The show is located in the nursery just as you enter the site from the main entrance off NW 54th street. Spend a relaxing day exploring the Locks and take time to stroll through a wide variety of fuchsias from bonsai and trees to hanging baskets and wall boxes. Talk to the experts, vote for your favorite fuchsia and check out the fuchsia display beds as you wander through our beautiful garden. 
The exhibit will be available for viewing from 9:00am - 5:00pm Saturday.

Thursday, June 12, 2014

Locks walkway closing - Update

Removing gate in April
UPDATE. Today's scheduled walkway closing did not happen at the posted time. Mechanical issues force a postponement. It may happen today or tbd. Do check with available resources for more up to date info. Web links and a phone number can be found at the end of this post.

 For those who use the walkway to cross the canal please read the following notice taken from the Corps Facebook page. Be sure to check their page for further notices as more construction is planned for the summer.

Walkway closed for gate removal.
ATTENTION: We will be having a closure of the walkway adjacent to the spillway dam on MONDAY. That is THIS MONDAY JUNE 16 after 9AM. If you regularly commute through the locks be advised that you need to transit the walkway before 9AM. The closures could last several hours so DO NOT COUNT ON THE LOCKS FOR COMMUTING after 9AM. We will regularly post updates and let you know as soon as we can when the next closure will occur. If you plan on visiting the locks on Monday and want to view the salmon and tainter gate removal ONLY, park near Commodore Park in Magnolia. If you plan on visiting the locks and would rather spend your time viewing a tainter gate removal, boats and gardens then park on the Ballard side. Thank you for your patience, it's going to be quite the summer for construction!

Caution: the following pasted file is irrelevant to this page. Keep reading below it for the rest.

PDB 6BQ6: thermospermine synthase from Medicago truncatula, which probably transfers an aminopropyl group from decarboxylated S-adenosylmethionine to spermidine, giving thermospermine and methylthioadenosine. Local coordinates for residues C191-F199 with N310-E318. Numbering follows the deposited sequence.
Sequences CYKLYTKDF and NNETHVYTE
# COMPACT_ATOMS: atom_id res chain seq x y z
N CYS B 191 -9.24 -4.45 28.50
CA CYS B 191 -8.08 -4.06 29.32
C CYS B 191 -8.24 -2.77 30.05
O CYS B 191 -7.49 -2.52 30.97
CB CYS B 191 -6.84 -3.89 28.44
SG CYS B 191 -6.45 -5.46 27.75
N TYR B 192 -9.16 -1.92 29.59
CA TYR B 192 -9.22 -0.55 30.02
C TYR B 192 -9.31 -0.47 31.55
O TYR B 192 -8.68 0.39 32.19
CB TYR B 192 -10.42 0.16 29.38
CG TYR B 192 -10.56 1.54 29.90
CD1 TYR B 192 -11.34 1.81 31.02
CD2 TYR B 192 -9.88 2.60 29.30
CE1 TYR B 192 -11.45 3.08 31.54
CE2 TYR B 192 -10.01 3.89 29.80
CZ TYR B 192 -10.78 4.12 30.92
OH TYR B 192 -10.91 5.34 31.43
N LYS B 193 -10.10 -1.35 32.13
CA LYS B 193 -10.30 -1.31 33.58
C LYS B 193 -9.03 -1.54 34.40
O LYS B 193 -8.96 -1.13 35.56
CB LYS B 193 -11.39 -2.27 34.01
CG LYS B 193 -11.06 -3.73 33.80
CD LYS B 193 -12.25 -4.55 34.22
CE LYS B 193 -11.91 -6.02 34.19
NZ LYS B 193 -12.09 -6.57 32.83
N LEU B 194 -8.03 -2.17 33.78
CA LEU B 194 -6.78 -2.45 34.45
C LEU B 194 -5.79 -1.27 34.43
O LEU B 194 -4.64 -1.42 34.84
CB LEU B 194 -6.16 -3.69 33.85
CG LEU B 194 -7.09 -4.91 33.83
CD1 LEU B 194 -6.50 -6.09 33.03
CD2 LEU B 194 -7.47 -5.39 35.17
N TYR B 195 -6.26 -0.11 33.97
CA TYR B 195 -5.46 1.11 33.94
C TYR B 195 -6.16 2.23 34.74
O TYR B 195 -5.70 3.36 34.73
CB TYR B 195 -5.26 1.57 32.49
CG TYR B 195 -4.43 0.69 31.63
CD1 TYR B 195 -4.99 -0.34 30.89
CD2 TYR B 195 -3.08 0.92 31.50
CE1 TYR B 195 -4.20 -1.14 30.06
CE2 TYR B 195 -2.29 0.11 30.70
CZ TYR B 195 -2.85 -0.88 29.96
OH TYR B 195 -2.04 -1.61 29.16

Walkway closure times will be:

Wednesday, June 4, 2014

Summer is coming to the Locks

As summer approaches, the locks will see a steady increase in visitors either walking the grounds or actually heading in from or out to the Sound. One of our volunteers, Emily Dunn, has provided us with more of her photos showing views of the locks as well as several pics from the garden. The smolt slides are installed to help start the young salmon on their sea journey. Two of the dam gates have been replaced so far and the rest will be replaced over the coming months. Those who choose to use the walkway for cross canal access should be alert to posted information on dates and times when the walkway may be closed. For now, here are some of our latest pictures and there will be more to follow as the summer progresses.

Select link below for more photos.

Wednesday, April 23, 2014

Managing water levels - The Hiram M. Chittenden Locks, Lake Washington, and the Cedar River


Rearched and written by Kyle Stetler
Spillway Dam, looking upstream, under construction. June 19, 1916.



Looking north east at the spillway dam and lock site. Dec. 10, 1920


With spring runoff starting, winter floods behind us, and a record drenching March, as you walk over the locks, some of you may wonder where does all this water come from and how does the Corps of Engineers know how much to release or keep.